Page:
One block this way, one block that. No, and no again. Alex can't do it, and soon his face relaxes from firm concentration to acceptance. Except he realizes he can't do it, I think. He doesn't pitch a fit or wander off, at least immediately. His eyes flicker away. He can't do it, and he knows it. It's one thing not to be able to figure something out, but it's another to not be able to figure out how to figure something out.
"Okay, Alex," the doctor says. "Let's try something else..." and with her eraserless pencil she makes a mark on a form that will, I don't doubt, yet again open sesame on a lot of services. (February 2009)
Pretty soon when you open this site something will pop up on your screen that makes you feel like I often feel when I open AOL: Somebody with nothing better to do has redesigned a perfectly good site.
Fact is, I have had a lot of other things to do. Alex the Boy will probably be available for purchase by the time you read this, and that's involved a lot of e-mails and cut-and-paste and making sure my boss wasn't watching. Thanks to Jill for her book design diligence. What did I know of book design? I was going to run the whole thing off on a mimeograph machine. Alex the Boy will look slick, and I think you could do worse things with $17.
Yes, thanks to Jill, who, to be blunt, considered my site a shade short of "perfectly good."
"Your site is ugly," she's said. "Don't take this the wrong way, but your site is ugly."
I've been thinking of taking JeffsLife down. When Alex lived in an institution and even for a few years afterward, the quick immediacy of 700 words a week worked okay. A situation in his life bred a few possible decisions, and each decision bred another new situation that spawned a new tree of possible decisions, and so on. But life, as it has become for me and mine, doesn't seem to lend itself to such flowchart writing. Just ask my first publisher.
"Leave your site the way it is," readers have said, and I was tempted to. But as the pace of emergency has slowed, I feel longer pieces, posted less frequently, would work better. Another reason I hesitated to change was the feeling I've always had looking at sites that implore you to "Pardon Our Appearance!" while they hammer out a site redesign that you can just tell is far more important to them that it is to anyone else on the Internet.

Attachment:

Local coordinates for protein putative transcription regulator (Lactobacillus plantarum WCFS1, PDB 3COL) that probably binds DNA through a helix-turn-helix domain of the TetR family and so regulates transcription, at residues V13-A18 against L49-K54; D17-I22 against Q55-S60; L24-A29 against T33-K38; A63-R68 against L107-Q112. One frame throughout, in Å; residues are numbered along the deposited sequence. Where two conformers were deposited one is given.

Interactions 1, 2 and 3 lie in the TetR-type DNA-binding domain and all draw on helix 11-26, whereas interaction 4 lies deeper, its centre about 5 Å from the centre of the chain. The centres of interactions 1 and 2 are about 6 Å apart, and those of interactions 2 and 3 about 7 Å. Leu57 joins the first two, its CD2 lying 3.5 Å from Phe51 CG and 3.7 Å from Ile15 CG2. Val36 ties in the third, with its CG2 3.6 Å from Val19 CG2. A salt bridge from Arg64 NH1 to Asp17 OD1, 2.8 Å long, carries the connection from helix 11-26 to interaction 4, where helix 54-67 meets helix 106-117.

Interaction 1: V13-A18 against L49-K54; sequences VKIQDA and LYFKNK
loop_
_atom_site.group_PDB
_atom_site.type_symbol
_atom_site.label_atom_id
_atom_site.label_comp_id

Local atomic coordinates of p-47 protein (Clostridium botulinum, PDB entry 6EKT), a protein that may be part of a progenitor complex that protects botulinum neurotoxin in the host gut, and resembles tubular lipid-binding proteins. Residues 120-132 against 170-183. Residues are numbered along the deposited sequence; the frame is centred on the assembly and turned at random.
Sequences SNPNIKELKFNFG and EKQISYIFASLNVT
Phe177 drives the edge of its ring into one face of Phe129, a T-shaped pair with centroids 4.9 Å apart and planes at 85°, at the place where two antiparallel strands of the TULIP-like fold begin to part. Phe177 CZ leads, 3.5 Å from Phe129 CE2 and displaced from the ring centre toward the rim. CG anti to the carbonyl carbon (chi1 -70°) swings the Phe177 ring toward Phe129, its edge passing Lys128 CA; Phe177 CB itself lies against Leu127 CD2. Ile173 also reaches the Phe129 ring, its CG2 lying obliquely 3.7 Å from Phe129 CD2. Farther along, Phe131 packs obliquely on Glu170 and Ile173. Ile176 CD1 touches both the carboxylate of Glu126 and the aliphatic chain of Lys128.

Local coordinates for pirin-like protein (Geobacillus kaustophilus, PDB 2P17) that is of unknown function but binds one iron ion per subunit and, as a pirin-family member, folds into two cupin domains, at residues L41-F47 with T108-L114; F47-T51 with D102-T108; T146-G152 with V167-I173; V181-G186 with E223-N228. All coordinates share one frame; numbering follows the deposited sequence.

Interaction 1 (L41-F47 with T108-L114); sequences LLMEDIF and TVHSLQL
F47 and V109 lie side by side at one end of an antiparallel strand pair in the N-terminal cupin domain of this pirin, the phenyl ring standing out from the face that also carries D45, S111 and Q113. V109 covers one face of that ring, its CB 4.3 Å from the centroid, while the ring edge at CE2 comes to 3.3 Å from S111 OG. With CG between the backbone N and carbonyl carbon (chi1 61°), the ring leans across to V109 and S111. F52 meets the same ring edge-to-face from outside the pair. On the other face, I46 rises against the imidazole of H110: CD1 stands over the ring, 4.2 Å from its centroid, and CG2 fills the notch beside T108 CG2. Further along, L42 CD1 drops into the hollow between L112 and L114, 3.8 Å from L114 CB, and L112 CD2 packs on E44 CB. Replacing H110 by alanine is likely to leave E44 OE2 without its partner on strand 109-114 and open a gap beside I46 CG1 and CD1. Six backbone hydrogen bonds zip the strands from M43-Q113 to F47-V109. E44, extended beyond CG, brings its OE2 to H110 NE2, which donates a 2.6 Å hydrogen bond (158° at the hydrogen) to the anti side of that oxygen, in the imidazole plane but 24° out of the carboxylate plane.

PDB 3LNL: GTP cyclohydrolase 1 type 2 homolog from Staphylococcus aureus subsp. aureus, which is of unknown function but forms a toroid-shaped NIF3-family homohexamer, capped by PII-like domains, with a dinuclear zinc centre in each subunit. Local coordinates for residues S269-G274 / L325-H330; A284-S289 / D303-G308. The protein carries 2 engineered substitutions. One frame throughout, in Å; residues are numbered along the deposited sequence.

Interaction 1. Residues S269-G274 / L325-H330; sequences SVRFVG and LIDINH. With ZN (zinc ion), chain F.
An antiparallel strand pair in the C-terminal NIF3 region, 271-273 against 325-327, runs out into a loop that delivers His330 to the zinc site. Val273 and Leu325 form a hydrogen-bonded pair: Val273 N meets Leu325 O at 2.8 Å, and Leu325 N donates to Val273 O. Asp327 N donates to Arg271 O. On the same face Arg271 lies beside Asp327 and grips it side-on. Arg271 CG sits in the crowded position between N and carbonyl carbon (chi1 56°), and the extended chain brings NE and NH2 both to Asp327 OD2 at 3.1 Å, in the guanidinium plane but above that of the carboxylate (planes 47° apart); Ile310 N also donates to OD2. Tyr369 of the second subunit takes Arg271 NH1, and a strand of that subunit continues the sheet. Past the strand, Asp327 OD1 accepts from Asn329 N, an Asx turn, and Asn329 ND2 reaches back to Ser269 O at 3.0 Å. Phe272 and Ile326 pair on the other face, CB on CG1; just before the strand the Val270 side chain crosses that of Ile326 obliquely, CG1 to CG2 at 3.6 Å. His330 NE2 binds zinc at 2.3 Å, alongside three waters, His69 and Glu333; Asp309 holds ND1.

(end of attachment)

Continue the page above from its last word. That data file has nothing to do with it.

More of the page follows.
Nonetheless. The essays here will be different in 2009. What a year it'll be! I'll update once every three weeks or so ("three weeks," like so many details of so many redesigns of anything throughout history, being a figure I plucked from the air just now). Gone will be much of the oldest writing, dating to back when Alex wasn't even a thought. I can't believe anybody's reading this stuff any more, though it does make me pause to think that over the past decade a few old friends have found me through writing on this site that was months old and about which I'd forgotten.
I'm aiming for grandiose: 2,000 words, personal stories, yes, but supported by an oaken framework of news items and interviews. I thought I'd start with the recent survey about how crappy autism is for parents, followed by something I found on LinkedIn about a guy in Michigan who's trying to get several families with autistic kids together for a group trip to Disneyworld. Or is it Disneyland? Which one's in Florida? I guess I'll have to start getting these details right before I start sawing the lumber for any framework.
I thank the generosity of Susan, cousin of Jill "Your Site Is Ugly" Cornfield, who gave me the redesign as a gift. I thank Susan's cousin David, who's doing all the donkey work of dynamiting my Internet presence beyond the year 1999.
JeffsLife will have buttons! Buttons for podcasts and ordering books. Buttons for writing both new and gently used. Buttons for teachers and counselors and all variety of the curious. Buttons for pictures! Of my family!
I hope those who advised me not to change the site will take the redesign the right way. And as always, it will be our company policy here at JeffsLife to try to never embarrass ourselves. We will probably fail. (December 2008)
We've had Ned Squalls over reading. For a year or so, writing was more his speed. I taught him how to outline his little stories (which even from the start always had a beginning, a middle, and an end, as well as conflict), and informed him that even if his teachers didn't mind "creative spelling," I did. But for months, reading set him off.
"Mooooore?!?" he would moan, slamming his head into the couch cushions. "I already read today!"
"Your assignment is to read one more chapter!" Jill would say, then add quietly to me, "I don't understand. I loved to read when I was his age..."
I did, too. I recall Dick and Jane potboilers, followed sometime in Vine Street Elementary School with a lot of WWII novels by Robb White. In seventh grade, I tried to read Rise and Fall of the Third Reich, but gave up after getting stares during Parents' Open House Day. Early in high school I'd read in the back seat while mum drive us to my grandmother's. Mum applauded my reading, but I think it creeped her out to have a silent teenager three feet behind her skull at 50 miles an hour. Point is, Ned's heritage embraces reading.
"Nooooooo!" he used to wail. Concentration couldn't have been the issue: He'd spend hours rooting through Legos to build a castle, or constructing a fort of wooden blocks, manning it with little green plastic soldiers, then ramming it with a toy motorcycle.
Jill remains concerned that Ned may not be getting the basics of a third-grade education. His school has exposed him to a lot of what whackers-with-rulers might consider add-ons to education fit to be axed: dance, art, music, self-directed work time. These are important. I still can't draw or dance. I have never sung on stage, especially not after my third grade teacher trashed my musical ability. I was 26 before I held a violin. And this dad is quick to realize that a tutor in English or math is cheaper than private art or music lessons.